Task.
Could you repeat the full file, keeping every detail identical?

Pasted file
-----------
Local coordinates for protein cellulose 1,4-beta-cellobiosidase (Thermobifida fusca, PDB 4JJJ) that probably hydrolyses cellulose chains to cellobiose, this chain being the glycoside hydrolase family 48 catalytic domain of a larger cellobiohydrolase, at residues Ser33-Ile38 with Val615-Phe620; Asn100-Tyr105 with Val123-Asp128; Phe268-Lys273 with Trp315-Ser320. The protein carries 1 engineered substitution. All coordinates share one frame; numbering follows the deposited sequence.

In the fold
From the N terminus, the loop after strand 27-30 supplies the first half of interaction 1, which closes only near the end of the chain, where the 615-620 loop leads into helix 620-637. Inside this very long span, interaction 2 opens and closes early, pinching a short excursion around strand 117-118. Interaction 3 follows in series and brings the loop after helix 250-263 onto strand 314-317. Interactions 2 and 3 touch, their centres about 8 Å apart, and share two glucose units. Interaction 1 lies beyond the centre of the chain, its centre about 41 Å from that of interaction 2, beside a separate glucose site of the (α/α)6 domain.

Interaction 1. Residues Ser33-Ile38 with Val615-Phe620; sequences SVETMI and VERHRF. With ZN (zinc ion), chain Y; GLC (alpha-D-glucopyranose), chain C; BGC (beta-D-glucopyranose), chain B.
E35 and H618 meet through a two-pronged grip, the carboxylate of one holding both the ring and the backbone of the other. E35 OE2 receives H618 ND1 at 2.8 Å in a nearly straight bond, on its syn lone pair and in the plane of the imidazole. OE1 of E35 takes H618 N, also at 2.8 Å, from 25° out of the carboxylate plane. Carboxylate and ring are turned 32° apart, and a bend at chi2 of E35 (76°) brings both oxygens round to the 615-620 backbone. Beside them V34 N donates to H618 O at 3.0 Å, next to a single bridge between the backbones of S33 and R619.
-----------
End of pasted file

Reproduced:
Local coordinates for protein cellulose 1,4-beta-cellobiosidase (Thermobifida fusca, PDB 4JJJ) that probably hydrolyses cellulose chains to cellobiose, this chain being the glycoside hydrolase family 48 catalytic domain of a larger cellobiohydrolase, at residues Ser33-Ile38 with Val615-Phe620; Asn100-Tyr105 with Val123-Asp128; Phe268-Lys273 with Trp315-Ser320. The protein carries 1 engineered substitution. All coordinates share one frame; numbering follows the deposited sequence.

In the fold
From the N terminus, the loop after strand 27-30 supplies the first half of interaction 1, which closes only near the end of the chain, where the 615-620 loop leads into helix 620-637. Inside this very long span, interaction 2 opens and closes early, pinching a short excursion around strand 117-118. Interaction 3 follows in series and brings the loop after helix 250-263 onto strand 314-317. Interactions 2 and 3 touch, their centres about 8 Å apart, and share two glucose units. Interaction 1 lies beyond the centre of the chain, its centre about 41 Å from that of interaction 2, beside a separate glucose site of the (α/α)6 domain.

Interaction 1. Residues Ser33-Ile38 with Val615-Phe620; sequences SVETMI and VERHRF. With ZN (zinc ion), chain Y; GLC (alpha-D-glucopyranose), chain C; BGC (beta-D-glucopyranose), chain B.
E35 and H618 meet through a two-pronged grip, the carboxylate of one holding both the ring and the backbone of the other. E35 OE2 receives H618 ND1 at 2.8 Å in a nearly straight bond, on its syn lone pair and in the plane of the imidazole. OE1 of E35 takes H618 N, also at 2.8 Å, from 25° out of the carboxylate plane. Carboxylate and ring are turned 32° apart, and a bend at chi2 of E35 (76°) brings both oxygens round to the 615-620 backbone. Beside them V34 N donates to H618 O at 3.0 Å, next to a single bridge between the backbones of S33 and R619.